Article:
Martin Luther, founder of the Protestant church, had a lot of interesting things to say about music. During a recent conversation about Apollo's Fire's upcoming program, Praetorius Christmas Vespers, music director Jeannette Sorrell recalled that the nailer of the 95 Theses once said, "Music is a precious gift of God. When I hear music, joy bubbles up inside me. Anyone who doesn't respond to this gift is a clod and not fit to be called a man."
When a theologian uses the word "clod," it's worth investigation. According to music scholar Paul Nettl, Luther went on to say, "He should rather listen to the donkey braying of the [Gregorian] chorale or the barking of dogs and pigs, than to such music."
Just as Luther's 95 Theses launched a new kind of faith, new ideas about the structure of music and the way it was used in church service were percolating in the 16th century and would launch a new era in sound. And that's exactly where Sorrell and Apollo's Fire find themselves this holiday season with Praetorius Christmas Vespers.
The son of a Lutheran pastor who was one of Martin Luther's first disciples, church organist and composer Michael Praetorius was, says Sorrell, "on the cusp between the Renaissance and the Baroque." That put the prolific composer of hymns on the cutting edge of implementing both polyphony — more than one melodic line sounding at one time — and broader participation by congregations in church music.
"Martin Luther believed really strongly that music should have a prominent place in church service and that all the people should be involved," says Sorrell. "That's a very dramatic contrast from the Catholic church before that. Church music prior to Martin Luther and Michael Praetorius was primarily Gregorian chant. So Praetorius was actively bringing to life Luther's ideas about democratic nature of service and putting that to play in his music."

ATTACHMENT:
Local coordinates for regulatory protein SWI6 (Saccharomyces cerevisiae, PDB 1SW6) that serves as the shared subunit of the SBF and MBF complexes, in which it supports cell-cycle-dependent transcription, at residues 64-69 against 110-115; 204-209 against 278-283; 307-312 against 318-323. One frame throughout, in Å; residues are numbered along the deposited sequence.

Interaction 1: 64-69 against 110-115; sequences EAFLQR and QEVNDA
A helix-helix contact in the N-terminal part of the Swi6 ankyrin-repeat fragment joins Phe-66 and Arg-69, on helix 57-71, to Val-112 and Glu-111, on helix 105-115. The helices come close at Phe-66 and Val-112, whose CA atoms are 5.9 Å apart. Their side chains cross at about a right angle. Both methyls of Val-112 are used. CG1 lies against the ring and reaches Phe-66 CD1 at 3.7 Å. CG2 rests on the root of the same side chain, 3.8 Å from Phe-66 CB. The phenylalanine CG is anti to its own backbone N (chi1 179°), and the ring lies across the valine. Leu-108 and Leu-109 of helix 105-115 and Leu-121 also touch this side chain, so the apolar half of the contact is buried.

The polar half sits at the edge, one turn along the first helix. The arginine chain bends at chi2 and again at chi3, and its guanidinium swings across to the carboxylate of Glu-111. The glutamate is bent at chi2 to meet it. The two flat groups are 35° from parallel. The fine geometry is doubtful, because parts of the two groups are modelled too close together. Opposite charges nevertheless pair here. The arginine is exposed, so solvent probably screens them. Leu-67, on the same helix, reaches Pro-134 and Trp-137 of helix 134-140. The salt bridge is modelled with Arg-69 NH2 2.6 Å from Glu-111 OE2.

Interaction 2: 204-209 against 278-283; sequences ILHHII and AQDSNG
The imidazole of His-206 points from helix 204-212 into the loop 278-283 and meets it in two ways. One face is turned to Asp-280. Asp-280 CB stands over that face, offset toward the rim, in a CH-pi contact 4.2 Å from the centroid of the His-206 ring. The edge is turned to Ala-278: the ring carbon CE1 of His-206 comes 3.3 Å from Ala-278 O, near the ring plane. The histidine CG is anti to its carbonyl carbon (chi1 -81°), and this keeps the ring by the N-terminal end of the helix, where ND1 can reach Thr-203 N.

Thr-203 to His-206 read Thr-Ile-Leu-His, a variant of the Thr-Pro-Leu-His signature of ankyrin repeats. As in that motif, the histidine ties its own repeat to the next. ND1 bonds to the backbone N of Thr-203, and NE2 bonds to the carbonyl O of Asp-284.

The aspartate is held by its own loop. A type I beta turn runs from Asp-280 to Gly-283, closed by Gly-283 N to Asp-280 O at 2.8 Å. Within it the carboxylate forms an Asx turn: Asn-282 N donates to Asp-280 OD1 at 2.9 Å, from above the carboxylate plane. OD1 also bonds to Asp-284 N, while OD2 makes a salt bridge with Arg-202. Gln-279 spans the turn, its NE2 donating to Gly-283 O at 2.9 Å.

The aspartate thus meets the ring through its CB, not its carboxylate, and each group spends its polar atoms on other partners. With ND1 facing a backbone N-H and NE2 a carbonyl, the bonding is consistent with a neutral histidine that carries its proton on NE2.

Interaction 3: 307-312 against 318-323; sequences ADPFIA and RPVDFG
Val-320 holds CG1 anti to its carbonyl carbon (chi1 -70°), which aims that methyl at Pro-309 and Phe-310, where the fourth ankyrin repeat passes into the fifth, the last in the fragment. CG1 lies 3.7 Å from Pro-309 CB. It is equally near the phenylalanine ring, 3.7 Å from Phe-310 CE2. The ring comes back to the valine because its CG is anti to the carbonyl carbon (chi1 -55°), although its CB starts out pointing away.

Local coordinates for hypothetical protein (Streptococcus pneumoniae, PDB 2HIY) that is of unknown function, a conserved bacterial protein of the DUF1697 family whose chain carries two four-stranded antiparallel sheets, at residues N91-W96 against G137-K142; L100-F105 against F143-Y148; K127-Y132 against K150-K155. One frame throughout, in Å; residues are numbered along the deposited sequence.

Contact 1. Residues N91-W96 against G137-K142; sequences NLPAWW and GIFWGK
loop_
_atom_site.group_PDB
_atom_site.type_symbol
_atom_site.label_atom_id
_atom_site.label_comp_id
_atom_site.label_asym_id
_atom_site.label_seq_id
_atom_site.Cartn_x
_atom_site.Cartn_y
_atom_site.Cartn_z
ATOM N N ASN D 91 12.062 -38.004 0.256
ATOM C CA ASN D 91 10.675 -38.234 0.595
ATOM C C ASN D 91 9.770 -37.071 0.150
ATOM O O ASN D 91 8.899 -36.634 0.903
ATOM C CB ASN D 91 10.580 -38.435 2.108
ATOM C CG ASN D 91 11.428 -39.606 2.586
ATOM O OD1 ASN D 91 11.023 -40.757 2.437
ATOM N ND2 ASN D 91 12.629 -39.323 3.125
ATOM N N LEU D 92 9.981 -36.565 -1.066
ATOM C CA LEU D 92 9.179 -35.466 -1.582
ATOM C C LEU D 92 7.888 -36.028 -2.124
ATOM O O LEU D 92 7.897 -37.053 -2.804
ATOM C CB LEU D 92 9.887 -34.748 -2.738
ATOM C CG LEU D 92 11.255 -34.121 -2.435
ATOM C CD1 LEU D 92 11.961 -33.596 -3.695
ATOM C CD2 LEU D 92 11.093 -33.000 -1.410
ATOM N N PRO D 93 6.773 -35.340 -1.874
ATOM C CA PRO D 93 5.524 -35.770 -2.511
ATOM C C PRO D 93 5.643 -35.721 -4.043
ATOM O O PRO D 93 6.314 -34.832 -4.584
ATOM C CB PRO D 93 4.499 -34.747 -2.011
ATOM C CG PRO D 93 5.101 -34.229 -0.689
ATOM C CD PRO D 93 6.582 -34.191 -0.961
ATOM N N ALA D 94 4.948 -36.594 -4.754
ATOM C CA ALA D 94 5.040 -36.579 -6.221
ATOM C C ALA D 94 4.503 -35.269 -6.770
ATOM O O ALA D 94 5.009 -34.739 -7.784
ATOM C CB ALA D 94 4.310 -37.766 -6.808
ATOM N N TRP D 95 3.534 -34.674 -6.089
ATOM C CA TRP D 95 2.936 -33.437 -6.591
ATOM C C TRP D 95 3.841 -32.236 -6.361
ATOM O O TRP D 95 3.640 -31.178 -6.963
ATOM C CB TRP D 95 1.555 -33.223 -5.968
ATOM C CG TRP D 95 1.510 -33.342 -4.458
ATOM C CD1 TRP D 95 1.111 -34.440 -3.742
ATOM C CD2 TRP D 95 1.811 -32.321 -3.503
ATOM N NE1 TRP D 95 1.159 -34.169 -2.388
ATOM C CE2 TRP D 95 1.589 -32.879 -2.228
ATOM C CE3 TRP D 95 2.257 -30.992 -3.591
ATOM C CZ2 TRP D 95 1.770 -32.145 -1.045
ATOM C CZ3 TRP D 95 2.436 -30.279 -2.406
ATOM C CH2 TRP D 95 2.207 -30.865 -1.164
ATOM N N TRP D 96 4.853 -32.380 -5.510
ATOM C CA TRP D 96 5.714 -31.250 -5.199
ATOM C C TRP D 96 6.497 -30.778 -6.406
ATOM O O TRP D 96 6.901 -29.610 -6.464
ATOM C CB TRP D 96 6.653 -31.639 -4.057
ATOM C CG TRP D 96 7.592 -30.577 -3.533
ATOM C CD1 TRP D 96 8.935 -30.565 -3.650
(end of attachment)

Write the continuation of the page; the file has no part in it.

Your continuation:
That meant that there were parts for professional soloists, but also simpler roles for children and amateur singers in the congregation. Sorrell's program, a collection of Praetorius' hymns, has some of that vocal diversity (though leaving out the amateur part). Her acclaimed soloists include sopranos Kiera Duffy, Sandra Simon and Nell Snaidas, alto Kirsten Solleck, tenors Scott Mello and Marc Molomot, and bass Paul Shipper. Apollo's Singers will lend choral support, with youthful energy from the orchestra's youth choir, Apollo's Musettes.
Luther's belief that the church should be demystified included the idea that services should be in the language of the people. Consequently, Praetorius wrote his hymns mostly in German, though he did use some Latin. In keeping with that intention, Sorrell will put the hymns into the language of Clevelanders, using English translations — though some verses will be left in their original German and Latin.
As far as instrumentation, Sorrell says Praetorius left things a little bit vague, probably in part because he had to make do with available musicians. He'd note, for example, "This passage can be given to trombone if you have one; otherwise, gamba will do." In one of his more amusing suggestions, she says, he recommended "to place the trumpets far away or even outside the church."
"His trumpet players were town criers, paid in barrels of wine," says Sorrell. "We pay our trumpet players in money, so I think we'll have them inside."
She'll take advantage of Praetorius' instrumental open-mindedness to show off the ensemble's early musical resources, including three giraffe-like bass lutes, known as theorbos, as well as the baroque precursor of the trombone, the sackbut.
The program Sorrell has put together wasn't assembled by the composer as a single service. It's a collection of his hymns that would have been used during a seasonal vespers service at the time. Sorrell says she chose her favorites.
"Anyone who comes with a Protestant background will recognize several melodies," she says.